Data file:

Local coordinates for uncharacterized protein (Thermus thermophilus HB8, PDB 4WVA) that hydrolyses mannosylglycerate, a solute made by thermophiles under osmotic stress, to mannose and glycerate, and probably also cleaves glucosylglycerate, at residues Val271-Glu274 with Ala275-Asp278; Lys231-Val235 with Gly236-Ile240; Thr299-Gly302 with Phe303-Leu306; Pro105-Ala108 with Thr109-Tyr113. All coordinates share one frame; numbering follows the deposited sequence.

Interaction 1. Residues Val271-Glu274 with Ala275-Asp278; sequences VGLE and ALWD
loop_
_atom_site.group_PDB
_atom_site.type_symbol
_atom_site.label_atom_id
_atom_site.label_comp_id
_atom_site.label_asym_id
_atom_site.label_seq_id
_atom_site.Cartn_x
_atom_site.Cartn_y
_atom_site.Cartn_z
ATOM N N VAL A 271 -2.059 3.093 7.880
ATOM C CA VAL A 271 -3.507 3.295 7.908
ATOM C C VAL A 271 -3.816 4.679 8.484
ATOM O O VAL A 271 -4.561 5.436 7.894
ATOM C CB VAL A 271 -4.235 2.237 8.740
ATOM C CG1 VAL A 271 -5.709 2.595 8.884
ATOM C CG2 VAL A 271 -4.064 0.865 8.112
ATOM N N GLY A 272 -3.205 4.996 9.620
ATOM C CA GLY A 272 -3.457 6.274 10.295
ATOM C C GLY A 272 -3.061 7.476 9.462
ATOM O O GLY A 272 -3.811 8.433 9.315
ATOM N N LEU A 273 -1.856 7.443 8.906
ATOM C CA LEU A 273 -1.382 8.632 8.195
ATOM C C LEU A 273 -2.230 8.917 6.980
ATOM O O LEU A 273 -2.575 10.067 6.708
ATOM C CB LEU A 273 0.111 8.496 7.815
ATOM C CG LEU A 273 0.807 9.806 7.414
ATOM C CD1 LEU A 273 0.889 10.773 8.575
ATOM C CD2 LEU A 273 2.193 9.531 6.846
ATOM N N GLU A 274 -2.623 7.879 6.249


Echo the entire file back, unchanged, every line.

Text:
Local coordinates for uncharacterized protein (Thermus thermophilus HB8, PDB 4WVA) that hydrolyses mannosylglycerate, a solute made by thermophiles under osmotic stress, to mannose and glycerate, and probably also cleaves glucosylglycerate, at residues Val271-Glu274 with Ala275-Asp278; Lys231-Val235 with Gly236-Ile240; Thr299-Gly302 with Phe303-Leu306; Pro105-Ala108 with Thr109-Tyr113. All coordinates share one frame; numbering follows the deposited sequence.

Interaction 1. Residues Val271-Glu274 with Ala275-Asp278; sequences VGLE and ALWD
loop_
_atom_site.group_PDB
_atom_site.type_symbol
_atom_site.label_atom_id
_atom_site.label_comp_id
_atom_site.label_asym_id
_atom_site.label_seq_id
_atom_site.Cartn_x
_atom_site.Cartn_y
_atom_site.Cartn_z
ATOM N N VAL A 271 -2.059 3.093 7.880
ATOM C CA VAL A 271 -3.507 3.295 7.908
ATOM C C VAL A 271 -3.816 4.679 8.484
ATOM O O VAL A 271 -4.561 5.436 7.894
ATOM C CB VAL A 271 -4.235 2.237 8.740
ATOM C CG1 VAL A 271 -5.709 2.595 8.884
ATOM C CG2 VAL A 271 -4.064 0.865 8.112
ATOM N N GLY A 272 -3.205 4.996 9.620
ATOM C CA GLY A 272 -3.457 6.274 10.295
ATOM C C GLY A 272 -3.061 7.476 9.462
ATOM O O GLY A 272 -3.811 8.433 9.315
ATOM N N LEU A 273 -1.856 7.443 8.906
ATOM C CA LEU A 273 -1.382 8.632 8.195
ATOM C C LEU A 273 -2.230 8.917 6.980
ATOM O O LEU A 273 -2.575 10.067 6.708
ATOM C CB LEU A 273 0.111 8.496 7.815
ATOM C CG LEU A 273 0.807 9.806 7.414
ATOM C CD1 LEU A 273 0.889 10.773 8.575
ATOM C CD2 LEU A 273 2.193 9.531 6.846
ATOM N N GLU A 274 -2.623 7.879 6.249